America's gross national debt exceeded US$31 trillion (S$44 trillion) for the first time on Tuesday, a grim financial milestone that arrived just as the nation's long-term fiscal picture has darkened amid rising interest rates.
The breach of the threshold, which was revealed in a Treasury Department report, comes at an inopportune moment, as historically low interest rates are being replaced with higher borrowing costs as the Federal Reserve tries to combat rapid inflation.
While record levels of government borrowing to fight the Covid-19 pandemic and finance tax cuts were once seen by some policymakers as affordable, those higher rates are making America's debts more costly over time.
"So many of the concerns we've had about our growing debt path are starting to show themselves as we both grow our debt and grow our rates of interest," said Mr Michael Peterson, chief executive of the Peter G. Peterson Foundation, which promotes deficit reduction. "Too many people were complacent about our debt path in part because rates were so low."
The new figures come at a volatile economic moment, with investors veering between fears of a global recession and optimism that one may be avoided.
On Tuesday, markets rallied close to 3 per cent, extending gains from Monday and putting Wall Street on a more positive path after a brutal September. The rally stemmed in part from a government report that showed signs of some slowing in the labour market. Investors took that as a signal that the Fed's interest rate increases, which have raised borrowing costs for companies, may soon begin to slow.
Higher rates could add US$1 trillion to what the federal government spends on interest payments this decade, according to Peterson Foundation estimates. That is on top of the record US$8.1 trillion in debt costs that the Congressional Budget Office (CBO) projected in May. Expenditures on interest could exceed what the United States spends on national defence by 2029, if interest rates on public debt rise to be just 1 percentage point higher than what the CBO estimated over the next few years.
The Fed, which slashed rates to near-zero during the pandemic, has since begun raising them to try to tame the most rapid inflation in 40 years. Rates are now set in a range between 3 per cent and 3.25 per cent, and the central bank's most recent projections saw them climbing to 4.6 per cent by the end of next year - up from 3.8 per cent in an earlier forecast.
Federal debt is not like a 30-year mortgage that is paid off at a fixed interest rate. The government is constantly issuing new debt, which effectively means its borrowing costs rise and fall along with interest rates.
The US$31 trillion threshold also poses a political problem for President Joe Biden, who has pledged to put the US on a more sustainable fiscal path and reduce federal budget deficits by US$1 trillion over a decade. Deficits occur when the government spends more money than it takes in through tax revenue.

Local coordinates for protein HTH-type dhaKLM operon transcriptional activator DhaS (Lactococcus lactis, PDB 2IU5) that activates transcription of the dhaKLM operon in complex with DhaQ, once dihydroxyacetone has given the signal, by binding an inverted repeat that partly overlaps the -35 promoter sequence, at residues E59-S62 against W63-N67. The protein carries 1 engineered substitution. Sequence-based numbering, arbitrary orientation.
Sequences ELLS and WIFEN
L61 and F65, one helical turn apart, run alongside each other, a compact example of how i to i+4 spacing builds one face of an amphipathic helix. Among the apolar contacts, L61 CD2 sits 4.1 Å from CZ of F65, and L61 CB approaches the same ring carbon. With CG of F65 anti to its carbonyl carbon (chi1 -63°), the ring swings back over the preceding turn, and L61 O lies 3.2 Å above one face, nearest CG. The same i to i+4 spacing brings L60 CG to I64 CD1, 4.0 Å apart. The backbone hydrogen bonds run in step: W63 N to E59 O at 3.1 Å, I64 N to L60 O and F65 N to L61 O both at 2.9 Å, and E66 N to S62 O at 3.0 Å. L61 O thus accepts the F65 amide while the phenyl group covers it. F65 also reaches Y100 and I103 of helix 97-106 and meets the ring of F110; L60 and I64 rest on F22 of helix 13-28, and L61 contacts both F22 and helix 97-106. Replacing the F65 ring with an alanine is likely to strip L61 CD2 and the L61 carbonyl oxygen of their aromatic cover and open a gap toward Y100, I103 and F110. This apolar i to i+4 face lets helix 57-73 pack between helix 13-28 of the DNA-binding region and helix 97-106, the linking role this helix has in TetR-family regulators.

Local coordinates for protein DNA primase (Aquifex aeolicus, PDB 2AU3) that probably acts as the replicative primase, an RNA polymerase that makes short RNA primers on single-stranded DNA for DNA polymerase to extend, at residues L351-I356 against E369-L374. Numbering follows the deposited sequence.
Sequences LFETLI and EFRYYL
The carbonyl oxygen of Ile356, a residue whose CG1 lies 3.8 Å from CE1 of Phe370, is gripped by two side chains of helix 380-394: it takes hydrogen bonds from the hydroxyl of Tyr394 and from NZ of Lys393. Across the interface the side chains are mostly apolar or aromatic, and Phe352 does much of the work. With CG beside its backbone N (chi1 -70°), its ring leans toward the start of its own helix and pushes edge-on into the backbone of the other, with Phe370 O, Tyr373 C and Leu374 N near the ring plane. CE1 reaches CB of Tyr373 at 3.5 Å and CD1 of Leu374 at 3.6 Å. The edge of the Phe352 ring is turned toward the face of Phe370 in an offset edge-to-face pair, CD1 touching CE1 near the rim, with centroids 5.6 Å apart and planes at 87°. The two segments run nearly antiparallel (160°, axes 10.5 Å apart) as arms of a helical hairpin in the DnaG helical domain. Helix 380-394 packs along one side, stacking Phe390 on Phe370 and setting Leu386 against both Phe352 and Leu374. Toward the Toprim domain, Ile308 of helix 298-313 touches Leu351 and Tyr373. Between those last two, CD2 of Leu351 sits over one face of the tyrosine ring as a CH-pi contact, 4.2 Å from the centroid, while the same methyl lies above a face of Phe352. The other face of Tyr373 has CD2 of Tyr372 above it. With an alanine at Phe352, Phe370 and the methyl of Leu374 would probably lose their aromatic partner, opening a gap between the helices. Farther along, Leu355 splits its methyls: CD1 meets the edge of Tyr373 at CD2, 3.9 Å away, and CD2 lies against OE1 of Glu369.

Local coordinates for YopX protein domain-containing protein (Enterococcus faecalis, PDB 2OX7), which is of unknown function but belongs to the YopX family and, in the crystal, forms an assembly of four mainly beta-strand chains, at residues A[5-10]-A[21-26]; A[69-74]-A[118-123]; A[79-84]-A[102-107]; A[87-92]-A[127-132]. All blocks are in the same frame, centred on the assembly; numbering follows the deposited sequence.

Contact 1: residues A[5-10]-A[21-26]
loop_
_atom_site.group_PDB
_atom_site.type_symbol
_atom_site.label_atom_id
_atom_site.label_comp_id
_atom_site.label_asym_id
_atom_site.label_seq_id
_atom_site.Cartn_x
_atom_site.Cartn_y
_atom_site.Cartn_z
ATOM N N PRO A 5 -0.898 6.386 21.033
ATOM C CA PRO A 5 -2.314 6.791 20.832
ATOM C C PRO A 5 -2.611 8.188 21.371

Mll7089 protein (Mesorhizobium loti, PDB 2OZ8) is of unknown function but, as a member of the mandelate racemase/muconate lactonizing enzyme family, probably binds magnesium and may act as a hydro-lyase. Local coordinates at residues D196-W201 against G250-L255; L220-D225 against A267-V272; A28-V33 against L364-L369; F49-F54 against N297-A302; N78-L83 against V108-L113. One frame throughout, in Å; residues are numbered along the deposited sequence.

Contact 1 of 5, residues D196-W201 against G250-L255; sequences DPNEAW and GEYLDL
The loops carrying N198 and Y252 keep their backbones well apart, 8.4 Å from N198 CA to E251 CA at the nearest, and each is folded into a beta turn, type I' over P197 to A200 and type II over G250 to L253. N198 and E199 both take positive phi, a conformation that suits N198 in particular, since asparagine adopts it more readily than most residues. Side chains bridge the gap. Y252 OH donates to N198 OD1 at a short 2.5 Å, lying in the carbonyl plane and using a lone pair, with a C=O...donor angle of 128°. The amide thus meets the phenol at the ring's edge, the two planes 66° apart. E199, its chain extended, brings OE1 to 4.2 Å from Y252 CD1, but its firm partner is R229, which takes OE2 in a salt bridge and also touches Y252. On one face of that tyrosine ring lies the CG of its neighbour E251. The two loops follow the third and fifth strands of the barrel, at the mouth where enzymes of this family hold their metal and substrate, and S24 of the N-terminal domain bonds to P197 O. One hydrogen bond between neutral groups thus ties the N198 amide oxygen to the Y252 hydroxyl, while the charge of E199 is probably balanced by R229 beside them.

The Committee for a Responsible Federal Budget estimates that Mr Biden's policies have added nearly US$5 trillion to deficits since he took office. That projection includes Mr Biden's signature US$1.9 trillion economic stimulus Bill, a variety of new congressionally approved spending initiatives and a student loan debt forgiveness plan that is expected to cost taxpayers nearly US$400 billion over 30 years.
White House budget officials estimated in August that the deficit would be just over US$1 trillion for the 2022 fiscal year, which was nearly US$400 billion less than they had originally forecast. Mr Biden says those numbers are the product of his policies to stoke economic growth, like the American Rescue Plan.
"We brought down the deficit US$350 billion the first year and nearly US$1.5 trillion this year," Mr Biden told a Democratic National Committee event in Washington in September.
Those figures obscure the effects of the rescue plan, which was financed entirely with borrowed money. Much of the deficit reduction Mr Biden is championing reflects the fact that he and former president Donald Trump signed laws that borrowed heavily in order to mitigate the damage of the pandemic recession. The deficit has fallen in large part because policymakers did not pass another large round of pandemic aid this year.
Mr Biden's budget office now expects the deficit to rise higher than previously expected over the next three years, largely because of higher interest costs as a result of rising rates. In recent weeks, borrowing costs have climbed even higher than the White House expected, suggesting officials will need to revise their deficit expectations upward again.
Critics of the Biden administration's spending initiatives have warned that a reliance on low interest rates to justify expansionary policies could come back to bite the US economy, as the debt burden mounts.
"Basically, Washington has engaged in a long-term debt spree and been fortunate to be bailed out by low interest rates up to this point," said Mr Brian Riedl, a senior fellow at the Manhattan Institute. "But the Treasury never locked in those low rates long term, and now rising rates may collide with that escalating debt with horribly expensive results."
Source: The Straits Times
BDST: 1132 HRS, OCT 05, 2022